It’s not just how you pay that has changed in the elementary school cafeteria, but the choices as well.  They still have a hot and cold lunch – but now instead of peanut butter they have sunbutter.  But they also have an additional weekly option that includes a nacho fun lunch (tortilla chips, cheddar cheese, salsa) or a monthly alternative (this month it is a hot ham and cheese pretzelwich).  The lunches also still come with a vegetable (steamed peas, steamed carrots, fresh carrot sticks, steamed corn…) and some type of fruit (fruit cup, pears, mandarin oranges, applesauce, pineapple…) and milk.  But here’s the kicker – they don’t make the kids take these things.  In fact, last year, my first grader didn’t know he was supposed to.  When he bought pizza, he only took the pizza.

But then he’d get to the end of the food line and to the big, bright, beautiful display of every kind of chip you’d want and the cookies and the ice cream and he’d take some of this too.  (They even offer fresh made funnel cakes because of course every child should have the option to have a funnel cake every day of his life if he wants, right????)  When he got to the drink section, he’d take the milk because he likes milk.  But my older son doesn’t and he’d take the capris sun or lemonade instead.  Well that stuff isn’t free – the chips, cookies and ice cream cost 50 cents or 75 cents and the lemonade costs 60 cents and the capris sun costs 75 cents (at Giant, I can buy 10 for $1.99).  No one was telling them, “No you get milk with your lunch.” So now the lunch was costing anywhere from $2.95 – $3.70.  Also, they were going up and buying snacks when I packed them a lunch.  So, I have a financial issue, of spending way too much money on lunch without my consent.

In addition there’s also a nutrition issue.  When they came home asking for a snack, sometimes I’d give them cookies or ice cream not realizing that they already had that at school.  I was giving my oldest water instead of milk to drink at dinner thinking he had milk in his cereal and milk for lunch not realizing that he bought a capris sun  instead.  The nutrition of the school lunch is already pretty crappy, so let’s throw some junk on top of it.  And then of course, make sure to send in a snack every day for their morning snack time because apparently our children will starve otherwise.  (OK, sending a snack doesn’t bother me that much, it’s just throwing that on top of all the snack choices they are given at lunch.)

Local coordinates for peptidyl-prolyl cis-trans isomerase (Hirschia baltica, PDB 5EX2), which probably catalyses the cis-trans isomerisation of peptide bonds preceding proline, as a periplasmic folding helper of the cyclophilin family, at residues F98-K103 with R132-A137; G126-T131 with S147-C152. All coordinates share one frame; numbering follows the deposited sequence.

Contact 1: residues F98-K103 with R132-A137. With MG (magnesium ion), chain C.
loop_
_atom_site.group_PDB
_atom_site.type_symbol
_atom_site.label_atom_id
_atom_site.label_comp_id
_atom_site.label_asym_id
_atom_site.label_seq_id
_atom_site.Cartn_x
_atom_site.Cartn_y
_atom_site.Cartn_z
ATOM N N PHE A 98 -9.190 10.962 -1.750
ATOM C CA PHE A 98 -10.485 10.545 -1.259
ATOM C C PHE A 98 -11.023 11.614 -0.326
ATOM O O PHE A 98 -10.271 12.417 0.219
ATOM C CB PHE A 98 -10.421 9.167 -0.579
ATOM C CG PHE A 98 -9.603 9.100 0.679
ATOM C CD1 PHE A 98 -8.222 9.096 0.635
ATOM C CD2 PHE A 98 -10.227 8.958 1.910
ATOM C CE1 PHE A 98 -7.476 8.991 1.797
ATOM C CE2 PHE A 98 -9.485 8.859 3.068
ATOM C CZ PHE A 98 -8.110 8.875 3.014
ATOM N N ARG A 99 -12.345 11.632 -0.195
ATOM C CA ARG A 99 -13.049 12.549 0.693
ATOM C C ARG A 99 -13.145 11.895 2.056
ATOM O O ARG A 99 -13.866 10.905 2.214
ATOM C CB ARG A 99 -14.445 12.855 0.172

So what does the school say when I ask about it?  I can check online every day what they purchase and to talk to my kids about making the right choices.  Well, yes I can, but to be honest, I have a lot of issues to battle and work on and this really is not a battle I want.  These are elementary school kids.  At home, I don’t say to my kids, go get yourself some lunch or dinner, I do it because their choices are never going to be as good as mine.  I could freeze their account and not allow them to make purchases – but my oldest son is autistic and has melt downs about certain things, and I’d rather he didn’t have a melt down because the lunch lady is not letting him purchase something.  No, I’m not really happy with those options.

What I’d like is for the school to not offer 6, 7, 8, 9, and 10-year olds cookies and chips and doritos and ice cream and lemonade and funnel cakes every single day.  What I’d like is when I pay $2.45 for school pizza, is for them to give my kids the carrot sticks and the pears and the milk that I’m paying for with it.  Because if that was all they had, they would eat them.

I think I need Jaime Oliver to come to my school…

♥Becki, imperfect nutritionist

P.S. If you are in Phoenixville School District, our district’s contract with Chartwell’s is up for renewal this year.  I am sending emails to superintendent, Dr. Fegley, and to asst. superintendent, Dr. Palubinsky, voicing my frustration and disappointment in our school lunch.

<<stepping off my soap box>>


Mothering Monday: The Tooth Fairy

Recently, while play-wrestling on the couch, my 7-year-old’s tooth went flying out.  Despite searching through the cushions, under the couch, chair and coffee table and around the carpet, the tooth was not to be found.  Afraid that this disqualified him from a Tooth Fairy visit, he started to get upset.  We quickly comforted him, letting him know that he can leave a note under his pillow instead.  So he did.  And all was OK in his world.

This reminded me of the Tooth Fairy ordeal we had a year ago after he lost his first tooth and an article I wrote at that time for my MOPS newsletter…

“Dear Tooth Fairy, The tooth is in the mailbox.  Please don’t come in the house.  Thanks.”  A couple of weeks ago, that was posted on our front door.  My middle child lost his first tooth.  We were excited for him and brushed off his apprehensive comments throughout the day about the tooth fairy.  Then at about 8:30 the drama began.